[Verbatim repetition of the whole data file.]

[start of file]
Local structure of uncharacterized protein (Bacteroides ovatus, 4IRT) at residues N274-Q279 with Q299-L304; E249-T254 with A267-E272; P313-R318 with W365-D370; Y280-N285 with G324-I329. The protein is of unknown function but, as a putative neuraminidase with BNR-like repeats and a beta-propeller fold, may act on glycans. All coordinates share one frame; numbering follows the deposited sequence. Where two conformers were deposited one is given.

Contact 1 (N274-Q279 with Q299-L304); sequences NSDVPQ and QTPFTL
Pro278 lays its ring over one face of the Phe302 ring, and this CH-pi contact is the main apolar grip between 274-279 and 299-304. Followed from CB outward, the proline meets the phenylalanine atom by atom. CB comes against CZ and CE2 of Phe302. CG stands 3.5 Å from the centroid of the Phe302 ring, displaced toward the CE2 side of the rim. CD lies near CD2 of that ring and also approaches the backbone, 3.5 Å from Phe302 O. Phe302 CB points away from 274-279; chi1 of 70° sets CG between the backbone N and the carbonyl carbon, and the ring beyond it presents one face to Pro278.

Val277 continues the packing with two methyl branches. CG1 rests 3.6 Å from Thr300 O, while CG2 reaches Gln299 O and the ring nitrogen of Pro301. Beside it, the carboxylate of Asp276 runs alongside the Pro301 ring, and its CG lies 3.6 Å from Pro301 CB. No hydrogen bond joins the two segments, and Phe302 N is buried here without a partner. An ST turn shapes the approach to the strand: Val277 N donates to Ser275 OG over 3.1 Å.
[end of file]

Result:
Local structure of uncharacterized protein (Bacteroides ovatus, 4IRT) at residues N274-Q279 with Q299-L304; E249-T254 with A267-E272; P313-R318 with W365-D370; Y280-N285 with G324-I329. The protein is of unknown function but, as a putative neuraminidase with BNR-like repeats and a beta-propeller fold, may act on glycans. All coordinates share one frame; numbering follows the deposited sequence. Where two conformers were deposited one is given.

Contact 1 (N274-Q279 with Q299-L304); sequences NSDVPQ and QTPFTL
Pro278 lays its ring over one face of the Phe302 ring, and this CH-pi contact is the main apolar grip between 274-279 and 299-304. Followed from CB outward, the proline meets the phenylalanine atom by atom. CB comes against CZ and CE2 of Phe302. CG stands 3.5 Å from the centroid of the Phe302 ring, displaced toward the CE2 side of the rim. CD lies near CD2 of that ring and also approaches the backbone, 3.5 Å from Phe302 O. Phe302 CB points away from 274-279; chi1 of 70° sets CG between the backbone N and the carbonyl carbon, and the ring beyond it presents one face to Pro278.

Val277 continues the packing with two methyl branches. CG1 rests 3.6 Å from Thr300 O, while CG2 reaches Gln299 O and the ring nitrogen of Pro301. Beside it, the carboxylate of Asp276 runs alongside the Pro301 ring, and its CG lies 3.6 Å from Pro301 CB. No hydrogen bond joins the two segments, and Phe302 N is buried here without a partner. An ST turn shapes the approach to the strand: Val277 N donates to Ser275 OG over 3.1 Å.